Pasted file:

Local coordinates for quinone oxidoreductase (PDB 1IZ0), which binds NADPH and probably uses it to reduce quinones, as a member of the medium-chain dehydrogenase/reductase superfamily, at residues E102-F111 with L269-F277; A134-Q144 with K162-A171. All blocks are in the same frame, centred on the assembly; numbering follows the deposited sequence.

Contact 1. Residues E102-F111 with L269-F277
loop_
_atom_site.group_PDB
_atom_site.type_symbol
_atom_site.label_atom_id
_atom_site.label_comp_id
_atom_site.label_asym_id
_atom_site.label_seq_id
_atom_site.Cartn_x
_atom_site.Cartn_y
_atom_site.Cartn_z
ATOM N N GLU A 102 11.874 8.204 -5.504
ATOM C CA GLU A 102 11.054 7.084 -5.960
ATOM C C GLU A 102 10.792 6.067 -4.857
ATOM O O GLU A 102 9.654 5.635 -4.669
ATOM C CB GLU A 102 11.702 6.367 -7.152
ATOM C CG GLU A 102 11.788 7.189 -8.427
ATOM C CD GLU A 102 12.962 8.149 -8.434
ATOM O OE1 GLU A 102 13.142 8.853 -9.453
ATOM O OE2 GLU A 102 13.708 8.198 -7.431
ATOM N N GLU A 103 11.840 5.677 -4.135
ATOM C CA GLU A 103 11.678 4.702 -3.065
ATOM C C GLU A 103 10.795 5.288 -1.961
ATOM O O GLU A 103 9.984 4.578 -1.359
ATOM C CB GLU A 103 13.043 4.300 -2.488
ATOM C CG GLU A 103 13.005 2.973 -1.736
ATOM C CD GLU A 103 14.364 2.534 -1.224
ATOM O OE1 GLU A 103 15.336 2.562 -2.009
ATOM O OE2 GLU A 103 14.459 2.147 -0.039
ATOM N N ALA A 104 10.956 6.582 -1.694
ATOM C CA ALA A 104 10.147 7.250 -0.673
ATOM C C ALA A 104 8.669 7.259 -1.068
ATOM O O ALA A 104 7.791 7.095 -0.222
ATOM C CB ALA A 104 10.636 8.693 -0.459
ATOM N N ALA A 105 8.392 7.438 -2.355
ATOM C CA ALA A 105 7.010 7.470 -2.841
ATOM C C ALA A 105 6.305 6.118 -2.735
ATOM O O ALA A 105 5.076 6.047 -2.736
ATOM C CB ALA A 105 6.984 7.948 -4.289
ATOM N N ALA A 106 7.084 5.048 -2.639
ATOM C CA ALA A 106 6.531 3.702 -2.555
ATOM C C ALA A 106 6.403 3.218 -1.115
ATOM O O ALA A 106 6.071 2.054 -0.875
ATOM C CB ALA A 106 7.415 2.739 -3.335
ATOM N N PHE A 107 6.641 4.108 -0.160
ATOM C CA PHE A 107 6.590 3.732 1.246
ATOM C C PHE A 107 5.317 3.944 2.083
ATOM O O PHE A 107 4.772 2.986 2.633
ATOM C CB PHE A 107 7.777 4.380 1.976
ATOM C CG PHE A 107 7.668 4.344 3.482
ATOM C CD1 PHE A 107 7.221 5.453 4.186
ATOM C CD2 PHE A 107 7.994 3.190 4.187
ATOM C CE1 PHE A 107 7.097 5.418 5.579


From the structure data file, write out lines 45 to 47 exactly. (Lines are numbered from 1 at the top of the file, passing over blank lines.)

ATOM C CB ALA A 106 7.415 2.739 -3.335
ATOM N N PHE A 107 6.641 4.108 -0.160
ATOM C CA PHE A 107 6.590 3.732 1.246